By Megan Prevost
While the design and content of your menu can certainly help your restaurant stand out, customers think about more than just food when they’re choosing a restaurant to dine at. Restaurant marketing professionals know that restaurants provide customers with an experience, not just dinner. Whether subconsciously or explicitly, diners select restaurants based on how the entire experience makes them feel, and that includes restaurant atmosphere.
Think about your own dining experiences. Some spots are intimate and cosy, some are bright and filled with positive energy, and others are sleek and elegant. When designing your restaurant, you want to create a distinct experience that customers won’t find anywhere else.
You might be surprised to find that designing a place that is distinctly yours is no simple feat. You’ll have to consider things such as your restaurant’s layout, how close together tables are, what shapes the tables are, what colours your artwork will be, how many lights you’ll install, and even which type of sink you’ll have in your washrooms.
All these design facets come together to create a distinct, standalone brand for your restaurant and your restaurant only. Here’s how to create a restaurant atmosphere that diners will come to know and love.
A majority of consumers choose restaurants based on online reviews. You might think that has nothing to do with design. Think again.
Customers find reviews on sites like Google and Yelp, where other customers share photos of your restaurant. Yelp even has a specific section for users to easily view photos of the inside or outside of your restaurant. So, while consumers are perusing reviews, they’re also getting a feel for what your spot is like without ever having visited. Therefore, the design of your physical space is important when it comes to attracting new customers and making new customers want to return.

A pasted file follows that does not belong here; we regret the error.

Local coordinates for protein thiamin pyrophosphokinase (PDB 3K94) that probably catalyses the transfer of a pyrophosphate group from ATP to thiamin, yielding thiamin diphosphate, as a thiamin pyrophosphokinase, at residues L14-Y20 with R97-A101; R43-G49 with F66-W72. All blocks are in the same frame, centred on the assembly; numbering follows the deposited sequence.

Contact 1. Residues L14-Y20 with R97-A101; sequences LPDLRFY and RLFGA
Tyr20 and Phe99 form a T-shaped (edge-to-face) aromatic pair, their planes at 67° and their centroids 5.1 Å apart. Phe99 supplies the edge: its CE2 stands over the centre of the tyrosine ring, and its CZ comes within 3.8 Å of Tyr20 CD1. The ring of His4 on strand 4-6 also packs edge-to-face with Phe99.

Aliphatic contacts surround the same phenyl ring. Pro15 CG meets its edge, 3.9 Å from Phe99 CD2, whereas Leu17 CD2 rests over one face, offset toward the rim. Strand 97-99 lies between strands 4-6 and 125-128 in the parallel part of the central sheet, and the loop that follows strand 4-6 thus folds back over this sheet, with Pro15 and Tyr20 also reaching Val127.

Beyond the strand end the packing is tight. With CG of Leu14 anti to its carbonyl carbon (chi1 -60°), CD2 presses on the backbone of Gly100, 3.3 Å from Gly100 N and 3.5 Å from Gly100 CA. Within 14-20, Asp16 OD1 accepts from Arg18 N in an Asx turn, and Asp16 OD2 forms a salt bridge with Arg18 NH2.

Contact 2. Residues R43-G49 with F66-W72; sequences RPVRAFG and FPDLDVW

When designing your restaurant’s physical layout, you’ll be making choices based on legalities and safety measures while also optimizing the layout for the experience you want to give customers. So, you’ll have to consider the placement of ventilation, heating, bathrooms, windows, and doors and how you want customers to feel in your space.
First, decide the customer capacity you’d like to be able to accommodate. In most cases, there’s a delicate balance between making space for as many customers as possible and avoiding overcrowding or clutter in the restaurant. However, this depends upon your brand. For example, if you want to provide an exclusive-feeling, intimate experience for diners, you might not place tables very close together, but if you’d like to create a boisterous and social restaurant atmosphere, a few large, shareable picnic tables would fit your brand better.
Consider your brand: a refined, high-end restaurant should look spacey, sleek, and uncluttered. A more crowded dining room could work to your advantage for a homey, family-style spot. An open kitchen that’s visible to diners can make your restaurant stand out as unpolished, edgy, or even lively, in addition to fostering customer-business transparency. When designing your layout, also consider the music you’ll play and the placement of speakers or live music areas. A good rule of thumb for most eateries is to avoid placing tables too close to a loud kitchen, smelly bathroom, or a door with heavy foot traffic — you want to stand out, but not as the place with crappy seating.